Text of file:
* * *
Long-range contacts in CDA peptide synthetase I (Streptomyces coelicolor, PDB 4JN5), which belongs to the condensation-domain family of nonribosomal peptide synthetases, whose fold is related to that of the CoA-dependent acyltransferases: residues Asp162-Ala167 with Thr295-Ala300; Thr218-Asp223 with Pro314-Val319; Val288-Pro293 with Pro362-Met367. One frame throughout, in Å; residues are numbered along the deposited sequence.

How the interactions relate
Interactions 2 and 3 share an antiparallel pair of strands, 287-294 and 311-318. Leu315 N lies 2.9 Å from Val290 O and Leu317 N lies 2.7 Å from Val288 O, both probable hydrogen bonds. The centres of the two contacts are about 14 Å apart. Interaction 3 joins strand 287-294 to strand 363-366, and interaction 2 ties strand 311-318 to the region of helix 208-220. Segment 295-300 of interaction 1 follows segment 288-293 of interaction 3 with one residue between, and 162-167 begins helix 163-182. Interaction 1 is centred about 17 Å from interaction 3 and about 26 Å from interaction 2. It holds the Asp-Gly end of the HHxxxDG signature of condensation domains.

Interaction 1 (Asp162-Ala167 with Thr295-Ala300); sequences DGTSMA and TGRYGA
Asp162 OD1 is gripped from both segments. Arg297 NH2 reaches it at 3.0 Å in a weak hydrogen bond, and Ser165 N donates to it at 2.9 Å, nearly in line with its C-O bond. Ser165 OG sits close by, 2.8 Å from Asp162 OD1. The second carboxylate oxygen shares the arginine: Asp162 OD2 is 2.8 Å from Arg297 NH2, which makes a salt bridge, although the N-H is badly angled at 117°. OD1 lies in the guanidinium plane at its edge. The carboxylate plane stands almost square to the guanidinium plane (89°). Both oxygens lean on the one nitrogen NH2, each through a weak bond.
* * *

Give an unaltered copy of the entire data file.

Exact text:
Long-range contacts in CDA peptide synthetase I (Streptomyces coelicolor, PDB 4JN5), which belongs to the condensation-domain family of nonribosomal peptide synthetases, whose fold is related to that of the CoA-dependent acyltransferases: residues Asp162-Ala167 with Thr295-Ala300; Thr218-Asp223 with Pro314-Val319; Val288-Pro293 with Pro362-Met367. One frame throughout, in Å; residues are numbered along the deposited sequence.

How the interactions relate
Interactions 2 and 3 share an antiparallel pair of strands, 287-294 and 311-318. Leu315 N lies 2.9 Å from Val290 O and Leu317 N lies 2.7 Å from Val288 O, both probable hydrogen bonds. The centres of the two contacts are about 14 Å apart. Interaction 3 joins strand 287-294 to strand 363-366, and interaction 2 ties strand 311-318 to the region of helix 208-220. Segment 295-300 of interaction 1 follows segment 288-293 of interaction 3 with one residue between, and 162-167 begins helix 163-182. Interaction 1 is centred about 17 Å from interaction 3 and about 26 Å from interaction 2. It holds the Asp-Gly end of the HHxxxDG signature of condensation domains.

Interaction 1 (Asp162-Ala167 with Thr295-Ala300); sequences DGTSMA and TGRYGA
Asp162 OD1 is gripped from both segments. Arg297 NH2 reaches it at 3.0 Å in a weak hydrogen bond, and Ser165 N donates to it at 2.9 Å, nearly in line with its C-O bond. Ser165 OG sits close by, 2.8 Å from Asp162 OD1. The second carboxylate oxygen shares the arginine: Asp162 OD2 is 2.8 Å from Arg297 NH2, which makes a salt bridge, although the N-H is badly angled at 117°. OD1 lies in the guanidinium plane at its edge. The carboxylate plane stands almost square to the guanidinium plane (89°). Both oxygens lean on the one nitrogen NH2, each through a weak bond.